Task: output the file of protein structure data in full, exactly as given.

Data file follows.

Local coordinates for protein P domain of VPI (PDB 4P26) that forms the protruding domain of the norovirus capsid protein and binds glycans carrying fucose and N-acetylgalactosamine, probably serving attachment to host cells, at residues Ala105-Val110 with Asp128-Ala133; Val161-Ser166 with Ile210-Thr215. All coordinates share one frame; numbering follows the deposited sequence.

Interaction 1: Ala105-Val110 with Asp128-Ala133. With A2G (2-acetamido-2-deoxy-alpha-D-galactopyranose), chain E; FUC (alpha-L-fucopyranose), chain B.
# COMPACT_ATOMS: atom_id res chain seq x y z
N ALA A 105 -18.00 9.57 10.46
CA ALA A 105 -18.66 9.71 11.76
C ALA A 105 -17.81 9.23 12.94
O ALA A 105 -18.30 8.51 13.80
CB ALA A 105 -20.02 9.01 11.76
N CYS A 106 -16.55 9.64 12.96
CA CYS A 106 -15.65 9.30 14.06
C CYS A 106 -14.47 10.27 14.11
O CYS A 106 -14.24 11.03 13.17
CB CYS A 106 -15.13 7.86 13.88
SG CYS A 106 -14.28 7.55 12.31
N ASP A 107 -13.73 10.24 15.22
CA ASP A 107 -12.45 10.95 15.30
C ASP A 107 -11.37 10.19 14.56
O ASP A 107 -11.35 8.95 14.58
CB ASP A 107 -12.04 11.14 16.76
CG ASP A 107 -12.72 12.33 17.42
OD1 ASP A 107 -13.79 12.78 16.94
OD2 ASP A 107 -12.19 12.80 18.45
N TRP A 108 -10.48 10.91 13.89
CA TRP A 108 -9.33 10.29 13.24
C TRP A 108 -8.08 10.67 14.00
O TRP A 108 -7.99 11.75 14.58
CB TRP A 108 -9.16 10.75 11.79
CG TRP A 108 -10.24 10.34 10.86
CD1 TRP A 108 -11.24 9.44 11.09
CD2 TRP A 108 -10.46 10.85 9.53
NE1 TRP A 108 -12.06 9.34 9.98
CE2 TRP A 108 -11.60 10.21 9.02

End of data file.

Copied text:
Local coordinates for protein P domain of VPI (PDB 4P26) that forms the protruding domain of the norovirus capsid protein and binds glycans carrying fucose and N-acetylgalactosamine, probably serving attachment to host cells, at residues Ala105-Val110 with Asp128-Ala133; Val161-Ser166 with Ile210-Thr215. All coordinates share one frame; numbering follows the deposited sequence.

Interaction 1: Ala105-Val110 with Asp128-Ala133. With A2G (2-acetamido-2-deoxy-alpha-D-galactopyranose), chain E; FUC (alpha-L-fucopyranose), chain B.
# COMPACT_ATOMS: atom_id res chain seq x y z
N ALA A 105 -18.00 9.57 10.46
CA ALA A 105 -18.66 9.71 11.76
C ALA A 105 -17.81 9.23 12.94
O ALA A 105 -18.30 8.51 13.80
CB ALA A 105 -20.02 9.01 11.76
N CYS A 106 -16.55 9.64 12.96
CA CYS A 106 -15.65 9.30 14.06
C CYS A 106 -14.47 10.27 14.11
O CYS A 106 -14.24 11.03 13.17
CB CYS A 106 -15.13 7.86 13.88
SG CYS A 106 -14.28 7.55 12.31
N ASP A 107 -13.73 10.24 15.22
CA ASP A 107 -12.45 10.95 15.30
C ASP A 107 -11.37 10.19 14.56
O ASP A 107 -11.35 8.95 14.58
CB ASP A 107 -12.04 11.14 16.76
CG ASP A 107 -12.72 12.33 17.42
OD1 ASP A 107 -13.79 12.78 16.94
OD2 ASP A 107 -12.19 12.80 18.45
N TRP A 108 -10.48 10.91 13.89
CA TRP A 108 -9.33 10.29 13.24
C TRP A 108 -8.08 10.67 14.00
O TRP A 108 -7.99 11.75 14.58
CB TRP A 108 -9.16 10.75 11.79
CG TRP A 108 -10.24 10.34 10.86
CD1 TRP A 108 -11.24 9.44 11.09
CD2 TRP A 108 -10.46 10.85 9.53
NE1 TRP A 108 -12.06 9.34 9.98
CE2 TRP A 108 -11.60 10.21 9.02